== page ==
Accident Victim Loses Summary Judgment Against Left Turning Car; Court Doesn't Give a Clue Why

Case: Reyes v. Marchese

Date: June 20, 2012

Court: Supreme Court, Appellate Division, Second Department, New York

From: New York attorney Gary E. Rosenberg (personal injury and accident attorney and lawyer; serving Brooklyn and Queens;Queens accident attorney)





Facts: Plaintiff car accident victim was driving straight. Allegedly, the defendant's automobile made a left turn in front of her or into her.

Under Section 1141 of New York's Vehicle and Traffic Law a left-turning vehicle must yield the right-of-way to an oncoming vehicle. Violation of this law by a left-turning driver leading to an accident can give summary judgment -- a win on paper -- on the issue of liability to the straight-driving car.

Plaintiff in this case tried to win liability on this point; she claimed the left-turning car violated Section 1141 of the Vehicle and Traffic Law and thus she, the accident victim, should get an automatic win (on paper) on the issue of liability.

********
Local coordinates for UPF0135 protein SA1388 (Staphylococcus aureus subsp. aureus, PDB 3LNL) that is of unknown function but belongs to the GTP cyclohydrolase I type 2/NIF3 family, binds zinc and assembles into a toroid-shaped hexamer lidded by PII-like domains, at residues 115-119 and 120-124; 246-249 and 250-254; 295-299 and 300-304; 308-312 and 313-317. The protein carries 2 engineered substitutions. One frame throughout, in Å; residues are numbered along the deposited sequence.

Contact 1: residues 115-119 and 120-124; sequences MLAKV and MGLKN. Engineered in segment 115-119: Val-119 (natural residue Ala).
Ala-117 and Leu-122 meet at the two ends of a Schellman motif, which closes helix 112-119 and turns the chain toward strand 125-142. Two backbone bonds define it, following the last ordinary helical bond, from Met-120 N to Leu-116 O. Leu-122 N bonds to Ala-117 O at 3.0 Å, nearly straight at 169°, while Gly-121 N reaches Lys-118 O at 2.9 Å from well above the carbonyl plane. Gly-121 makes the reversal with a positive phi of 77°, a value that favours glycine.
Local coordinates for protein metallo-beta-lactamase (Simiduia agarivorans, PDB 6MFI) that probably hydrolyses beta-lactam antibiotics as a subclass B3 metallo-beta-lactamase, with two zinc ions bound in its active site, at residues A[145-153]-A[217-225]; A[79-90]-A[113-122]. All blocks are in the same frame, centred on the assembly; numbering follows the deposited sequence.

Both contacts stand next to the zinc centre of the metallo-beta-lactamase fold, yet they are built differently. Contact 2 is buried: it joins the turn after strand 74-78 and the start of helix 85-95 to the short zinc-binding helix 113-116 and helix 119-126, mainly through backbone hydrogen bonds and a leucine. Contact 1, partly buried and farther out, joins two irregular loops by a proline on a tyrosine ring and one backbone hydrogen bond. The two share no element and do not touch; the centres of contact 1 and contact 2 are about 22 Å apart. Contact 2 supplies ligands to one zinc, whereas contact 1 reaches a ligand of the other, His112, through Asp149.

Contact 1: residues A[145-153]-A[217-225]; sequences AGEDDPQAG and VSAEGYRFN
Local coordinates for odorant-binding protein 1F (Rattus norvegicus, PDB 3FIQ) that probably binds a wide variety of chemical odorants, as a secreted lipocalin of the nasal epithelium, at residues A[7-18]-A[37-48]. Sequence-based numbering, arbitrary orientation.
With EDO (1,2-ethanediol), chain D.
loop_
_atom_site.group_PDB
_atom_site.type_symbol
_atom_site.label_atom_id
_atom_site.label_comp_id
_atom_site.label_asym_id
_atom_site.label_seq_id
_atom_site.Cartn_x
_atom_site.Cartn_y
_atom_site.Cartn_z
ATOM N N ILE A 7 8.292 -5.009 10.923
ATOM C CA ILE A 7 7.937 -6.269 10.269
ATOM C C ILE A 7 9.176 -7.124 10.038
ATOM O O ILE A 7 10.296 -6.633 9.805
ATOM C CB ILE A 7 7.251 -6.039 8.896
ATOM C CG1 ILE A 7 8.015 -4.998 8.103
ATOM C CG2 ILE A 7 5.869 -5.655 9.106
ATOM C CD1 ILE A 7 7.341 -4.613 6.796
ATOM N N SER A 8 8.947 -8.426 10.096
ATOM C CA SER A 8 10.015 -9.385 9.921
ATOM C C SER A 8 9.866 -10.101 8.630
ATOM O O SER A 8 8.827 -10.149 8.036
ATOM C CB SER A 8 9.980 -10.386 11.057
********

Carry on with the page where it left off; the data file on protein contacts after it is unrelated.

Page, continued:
Not so fast.

The standard defense to this claim is that the straight-driving, non-turning car was speeding. We don'=t know from the Court's opinion if this is what happened here. However, the appeals court mentions that, by way of evidence, that plaintiff submitted the transcript of her deposition and an excerpt of a surveillance video.

Getting a surveillance video is pretty cool, and shows that the accident victim's attorneys seem to have done a thorough job.

Held: Summary judgment denied to plaintiff. Case proceeds on th issue of liability.

So why did the plaintiff lose?

The Court gives not a clue in its opinion, except to say that the plaintiff failed to meet HER burden of proof (establish her prima facie case) as she must, as the party requesting summary judgment.

Comment: So we have a very interesting case, with not a clue as to why it was decided the way it was decided by the appeals court.

This is a bunch of crap. An appeals case is supposed to lend guidance to others who come later, especially since our legal system is based on "precedent" or the notion that what a court decided shapes the formation of the legal principles that guide and govern us in future cases.

All that was necessary here would be a line or two written into the court's decision as to HOW or WHY the accident victim fell short in her proofs.

This appeals court didn't do its job here. Plain and simple.